Top 10 questions when using Agile on hardware projects


Recently, I have had the chance to work closely with a number of projects that were not pure software. They all had some software or firmware component but they also included an electronics or even mechanical design aspect. Below are the top ten questions I recorded when working with these teams and the answers on how the teams effectively answered them.

1.    Are Agile practices and processes effective when conducting non-software projects (firmware, electronic, mechanical, etc.)?

Absolutely. Some of the XP engineering practices are not directly applicable or need to be modified based upon industry or your particular situation. However, surprisingly minor adjustments are all that is necessary for the Scrum process framework to be highly effective… even compared to processes that evolved specifically for hardware.

2.    What adjustments need to be made to make to the Scrum process framework work well for these projects?

Surprisingly few. The primary adjustments center around expectations in two general areas: (1) minimal marketable feature/emergent design/thin vertical slices, and (2) user stories.

3.    What adjustments need to be made to our expectations around minimal marketable feature, emergent design, and thin vertical slices?

Focus on feedback. True, the break even point between thinking versus building encompasses more thinking for non-software projects. Even so, push to build something sooner and even when you are working on early design and infrastructure, get feedback on some “product” each iteration… and get that feedback from a source as close to the user as possible. In software, it’s almost always less expensive and more effective to build something rapidly, get feedback on it from an actual user, and change it, than it is to think longer about how to build it expecting to avoid later rework. This is the primary reason why Agile practices encourage you to break up the work into increments of minimal marketable features (MMF). Agile software projects try to build as little infrastructure as necessary to implement the current MMF and let the design emerge from those increments rather than nail down all the requirements and design up front. You are encouraged to build the system in thin vertical slices where all levels of the product experience changes with each increment.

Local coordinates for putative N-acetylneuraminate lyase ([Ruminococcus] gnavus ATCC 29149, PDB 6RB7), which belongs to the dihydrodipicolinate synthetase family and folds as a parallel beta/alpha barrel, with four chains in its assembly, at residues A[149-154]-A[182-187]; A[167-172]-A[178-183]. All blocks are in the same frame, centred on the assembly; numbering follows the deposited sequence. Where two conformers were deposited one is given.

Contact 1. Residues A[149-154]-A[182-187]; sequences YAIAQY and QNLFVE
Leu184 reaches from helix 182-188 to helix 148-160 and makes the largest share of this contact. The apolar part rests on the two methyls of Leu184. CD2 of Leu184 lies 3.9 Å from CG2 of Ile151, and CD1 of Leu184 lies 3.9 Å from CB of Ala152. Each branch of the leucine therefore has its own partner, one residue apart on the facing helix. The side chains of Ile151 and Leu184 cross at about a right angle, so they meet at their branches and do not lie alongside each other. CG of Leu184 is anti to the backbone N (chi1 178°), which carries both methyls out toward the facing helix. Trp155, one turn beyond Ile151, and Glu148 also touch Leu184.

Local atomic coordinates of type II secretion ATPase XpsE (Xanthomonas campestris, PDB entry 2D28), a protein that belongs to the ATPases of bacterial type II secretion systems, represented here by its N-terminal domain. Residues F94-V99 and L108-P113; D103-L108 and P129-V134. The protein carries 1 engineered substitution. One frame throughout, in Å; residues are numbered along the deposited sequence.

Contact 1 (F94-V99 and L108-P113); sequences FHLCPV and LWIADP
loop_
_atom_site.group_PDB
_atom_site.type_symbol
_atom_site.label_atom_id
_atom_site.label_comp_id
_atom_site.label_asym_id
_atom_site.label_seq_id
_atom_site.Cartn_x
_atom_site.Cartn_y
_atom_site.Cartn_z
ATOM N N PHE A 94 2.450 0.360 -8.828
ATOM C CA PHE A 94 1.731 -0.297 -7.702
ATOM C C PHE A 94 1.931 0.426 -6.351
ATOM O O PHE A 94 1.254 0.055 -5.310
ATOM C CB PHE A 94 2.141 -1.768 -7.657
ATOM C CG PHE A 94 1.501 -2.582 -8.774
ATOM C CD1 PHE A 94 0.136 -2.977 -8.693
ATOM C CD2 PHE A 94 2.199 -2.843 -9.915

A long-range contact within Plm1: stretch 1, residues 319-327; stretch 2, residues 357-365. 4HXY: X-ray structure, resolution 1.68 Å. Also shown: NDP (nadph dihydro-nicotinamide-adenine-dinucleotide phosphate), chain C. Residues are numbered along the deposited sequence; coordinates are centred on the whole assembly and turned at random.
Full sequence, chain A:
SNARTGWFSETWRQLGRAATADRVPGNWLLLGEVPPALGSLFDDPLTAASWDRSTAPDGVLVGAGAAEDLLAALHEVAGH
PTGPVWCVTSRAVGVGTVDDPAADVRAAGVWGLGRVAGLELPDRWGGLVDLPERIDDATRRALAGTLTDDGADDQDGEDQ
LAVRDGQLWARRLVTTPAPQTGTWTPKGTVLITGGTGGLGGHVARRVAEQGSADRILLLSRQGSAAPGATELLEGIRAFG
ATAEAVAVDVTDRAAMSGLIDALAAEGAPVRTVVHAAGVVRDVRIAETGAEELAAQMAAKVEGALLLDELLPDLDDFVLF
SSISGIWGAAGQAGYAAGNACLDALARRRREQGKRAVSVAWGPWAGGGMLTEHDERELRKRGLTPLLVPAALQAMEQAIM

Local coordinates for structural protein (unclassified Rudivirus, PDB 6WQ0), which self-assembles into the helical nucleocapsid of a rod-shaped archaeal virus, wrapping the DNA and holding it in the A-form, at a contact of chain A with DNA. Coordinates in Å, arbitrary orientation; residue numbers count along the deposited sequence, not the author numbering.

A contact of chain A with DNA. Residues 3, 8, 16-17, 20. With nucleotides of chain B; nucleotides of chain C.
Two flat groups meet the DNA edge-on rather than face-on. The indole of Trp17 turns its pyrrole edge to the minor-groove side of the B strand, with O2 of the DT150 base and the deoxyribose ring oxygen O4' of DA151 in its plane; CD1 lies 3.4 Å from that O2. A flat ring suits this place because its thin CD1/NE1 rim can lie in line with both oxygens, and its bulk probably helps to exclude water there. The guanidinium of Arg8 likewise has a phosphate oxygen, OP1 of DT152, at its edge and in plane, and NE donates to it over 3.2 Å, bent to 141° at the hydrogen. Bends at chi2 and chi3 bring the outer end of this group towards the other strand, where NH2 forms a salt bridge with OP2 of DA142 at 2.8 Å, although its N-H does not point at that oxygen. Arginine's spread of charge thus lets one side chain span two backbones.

When confronted with this idea, even software-only teams push back. Software teams want an architecturally sound base upon which to build their features. However, I have found that if the team thinks on it for a bit, they can often find a way to build usable features and start to get feedback much sooner than the team originally imagined. Those projects are able to deliver a marketable feature even in the first few iterations and they move rapidly to a mode where very little of each iteration is spent on infrastructure. The primary difference for hardware projects is that you have a different cost structure for manufacturing so the break even point for thinking versus building encompasses a bit more thinking. This means that it may take longer to get into the mode of designing several MMFs each iteration.